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1024 684 Prevance - Bridging Finance South Africa

Can your neighbour object to building plans?

Nothing can disrupt a person’s life as much as a dispute between neighbours and even more so when there are building works and renovations involved. Disputes of this nature tend to escalate where one owner decides to build on their property and the neighbouring owner is of the opinion that the renovations will interfere with his property rights. As a result, neighbours who are of the opinion that their rights are being violated by either obstruction of views, the aesthetics of the renovations or even excessive noise, may want to address the problem by preventing the approval of building works by the Local Authority.

Although the application for approval of building plans is lodged with the Local Authority, they are required to adhere to the requirements set out in the National Building Regulations and Building Standards Act.  It is therefore important to note that this Act does not create a legal obligation for any owner to notify their neighbours of their intent to apply for building plans nor does it create a right for the neighbours to object.

The Local Authority have a duty in terms of section 7 of the National Building Regulations and Building Standards Act to consider the rights of neighbouring properties and can therefore, within their discretion, request that the neighbour be informed and consent to the prospective building works in terms of their By-Laws.  A neighbour must be informed of building plans where the application for building plans is made simultaneous to an application to rezone the property or where an application is made to remove a restrictive condition (e.g. application for the relaxation of a building line).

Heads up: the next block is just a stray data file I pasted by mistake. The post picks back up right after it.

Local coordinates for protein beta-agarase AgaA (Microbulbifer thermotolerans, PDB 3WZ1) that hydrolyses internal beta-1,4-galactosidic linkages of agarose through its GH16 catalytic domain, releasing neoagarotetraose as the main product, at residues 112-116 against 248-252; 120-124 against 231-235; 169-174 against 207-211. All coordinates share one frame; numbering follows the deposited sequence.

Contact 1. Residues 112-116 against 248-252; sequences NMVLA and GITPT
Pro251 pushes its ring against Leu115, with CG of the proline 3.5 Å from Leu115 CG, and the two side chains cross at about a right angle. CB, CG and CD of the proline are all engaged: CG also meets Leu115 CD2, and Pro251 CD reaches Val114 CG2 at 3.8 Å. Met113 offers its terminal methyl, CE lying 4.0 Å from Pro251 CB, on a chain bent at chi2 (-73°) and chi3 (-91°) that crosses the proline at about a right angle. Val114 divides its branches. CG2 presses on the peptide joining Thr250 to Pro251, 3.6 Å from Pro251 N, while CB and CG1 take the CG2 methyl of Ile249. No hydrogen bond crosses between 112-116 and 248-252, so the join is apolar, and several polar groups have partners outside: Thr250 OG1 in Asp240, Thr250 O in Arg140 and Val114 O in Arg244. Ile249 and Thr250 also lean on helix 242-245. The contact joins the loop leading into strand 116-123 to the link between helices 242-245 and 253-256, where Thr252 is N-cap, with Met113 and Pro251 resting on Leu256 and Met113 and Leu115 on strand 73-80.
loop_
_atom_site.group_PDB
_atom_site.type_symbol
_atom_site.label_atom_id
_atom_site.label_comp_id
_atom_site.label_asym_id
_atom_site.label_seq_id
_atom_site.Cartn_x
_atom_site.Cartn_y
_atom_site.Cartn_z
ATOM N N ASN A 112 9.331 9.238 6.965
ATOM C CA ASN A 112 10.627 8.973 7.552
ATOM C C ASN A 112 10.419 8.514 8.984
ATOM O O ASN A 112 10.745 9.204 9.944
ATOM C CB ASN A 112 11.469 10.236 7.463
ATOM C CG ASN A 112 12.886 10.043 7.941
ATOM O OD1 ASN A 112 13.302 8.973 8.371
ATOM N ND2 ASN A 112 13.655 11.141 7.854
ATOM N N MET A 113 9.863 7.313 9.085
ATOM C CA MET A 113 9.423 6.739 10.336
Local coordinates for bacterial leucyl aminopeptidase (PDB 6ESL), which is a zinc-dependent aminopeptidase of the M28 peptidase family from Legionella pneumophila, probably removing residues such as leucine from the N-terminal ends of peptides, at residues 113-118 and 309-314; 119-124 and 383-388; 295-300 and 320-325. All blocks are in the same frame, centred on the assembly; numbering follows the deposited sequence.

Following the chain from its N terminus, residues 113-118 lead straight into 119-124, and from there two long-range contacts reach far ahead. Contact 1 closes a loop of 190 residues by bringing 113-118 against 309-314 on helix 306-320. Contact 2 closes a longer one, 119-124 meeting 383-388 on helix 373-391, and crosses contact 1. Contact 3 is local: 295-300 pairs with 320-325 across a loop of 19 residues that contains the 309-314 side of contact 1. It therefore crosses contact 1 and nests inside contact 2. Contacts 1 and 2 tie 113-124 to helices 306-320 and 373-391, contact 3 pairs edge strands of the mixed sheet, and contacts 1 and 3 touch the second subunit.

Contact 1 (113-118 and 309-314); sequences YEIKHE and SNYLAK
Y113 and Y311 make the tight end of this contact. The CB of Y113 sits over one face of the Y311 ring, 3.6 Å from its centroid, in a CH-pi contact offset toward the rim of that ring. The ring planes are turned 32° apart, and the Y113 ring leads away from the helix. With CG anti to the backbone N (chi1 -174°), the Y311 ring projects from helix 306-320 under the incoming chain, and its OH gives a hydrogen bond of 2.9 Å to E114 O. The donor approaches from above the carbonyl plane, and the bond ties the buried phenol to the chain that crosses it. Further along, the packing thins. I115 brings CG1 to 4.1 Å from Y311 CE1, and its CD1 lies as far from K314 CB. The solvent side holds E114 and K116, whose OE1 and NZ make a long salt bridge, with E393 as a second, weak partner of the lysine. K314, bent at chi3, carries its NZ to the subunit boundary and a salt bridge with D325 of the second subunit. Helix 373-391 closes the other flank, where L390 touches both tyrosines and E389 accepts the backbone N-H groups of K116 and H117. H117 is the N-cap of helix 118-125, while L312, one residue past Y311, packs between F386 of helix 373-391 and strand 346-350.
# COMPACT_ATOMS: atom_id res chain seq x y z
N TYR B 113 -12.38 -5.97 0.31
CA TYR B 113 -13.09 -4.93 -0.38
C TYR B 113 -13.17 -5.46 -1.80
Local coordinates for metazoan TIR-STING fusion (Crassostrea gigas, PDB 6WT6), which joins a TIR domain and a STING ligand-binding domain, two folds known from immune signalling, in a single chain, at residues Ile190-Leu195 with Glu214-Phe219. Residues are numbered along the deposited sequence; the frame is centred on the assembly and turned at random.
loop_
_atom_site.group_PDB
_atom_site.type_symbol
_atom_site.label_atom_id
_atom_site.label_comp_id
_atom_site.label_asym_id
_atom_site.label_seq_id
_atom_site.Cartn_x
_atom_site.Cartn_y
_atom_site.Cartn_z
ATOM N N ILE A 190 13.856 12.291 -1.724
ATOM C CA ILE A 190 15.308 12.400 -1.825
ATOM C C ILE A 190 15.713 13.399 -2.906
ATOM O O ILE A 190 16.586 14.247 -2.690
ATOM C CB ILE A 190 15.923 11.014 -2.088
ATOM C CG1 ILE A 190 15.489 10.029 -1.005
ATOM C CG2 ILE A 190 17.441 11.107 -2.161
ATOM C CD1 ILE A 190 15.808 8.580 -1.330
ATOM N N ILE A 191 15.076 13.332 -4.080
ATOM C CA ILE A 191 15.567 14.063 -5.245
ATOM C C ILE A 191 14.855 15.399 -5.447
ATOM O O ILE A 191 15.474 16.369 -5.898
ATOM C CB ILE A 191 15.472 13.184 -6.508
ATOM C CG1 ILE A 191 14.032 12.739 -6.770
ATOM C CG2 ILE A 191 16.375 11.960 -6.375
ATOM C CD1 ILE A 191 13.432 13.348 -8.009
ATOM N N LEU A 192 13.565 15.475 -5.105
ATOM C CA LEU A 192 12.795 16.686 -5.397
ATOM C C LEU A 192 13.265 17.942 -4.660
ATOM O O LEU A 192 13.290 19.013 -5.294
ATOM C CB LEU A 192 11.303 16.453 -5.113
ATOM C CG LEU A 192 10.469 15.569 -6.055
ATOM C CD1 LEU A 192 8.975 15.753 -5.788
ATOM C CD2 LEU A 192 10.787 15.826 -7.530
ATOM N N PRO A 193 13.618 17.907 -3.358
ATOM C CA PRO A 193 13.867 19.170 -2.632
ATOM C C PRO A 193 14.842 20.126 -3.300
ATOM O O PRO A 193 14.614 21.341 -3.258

During the approval process the Local Authority must also objectively determine if the interference of building works will be reasonable by taking into account various factors listed in the Act:

  • The measure or extent of the interference
  • The suitability of the plaintiff’s use
  • The duration of the interference
  • The time the interference took place
  • The sensitivity of the plaintiff to the harm; and
  • The possibility of avoiding or mitigating the harm.

In conclusion, if an objection is submitted, the objection itself does not necessarily prevent the Local Authority from approving the building plans. The Local Authority will within its discretion apply the factors and weigh up the rights of the different parties prior to making a decision regarding the approval.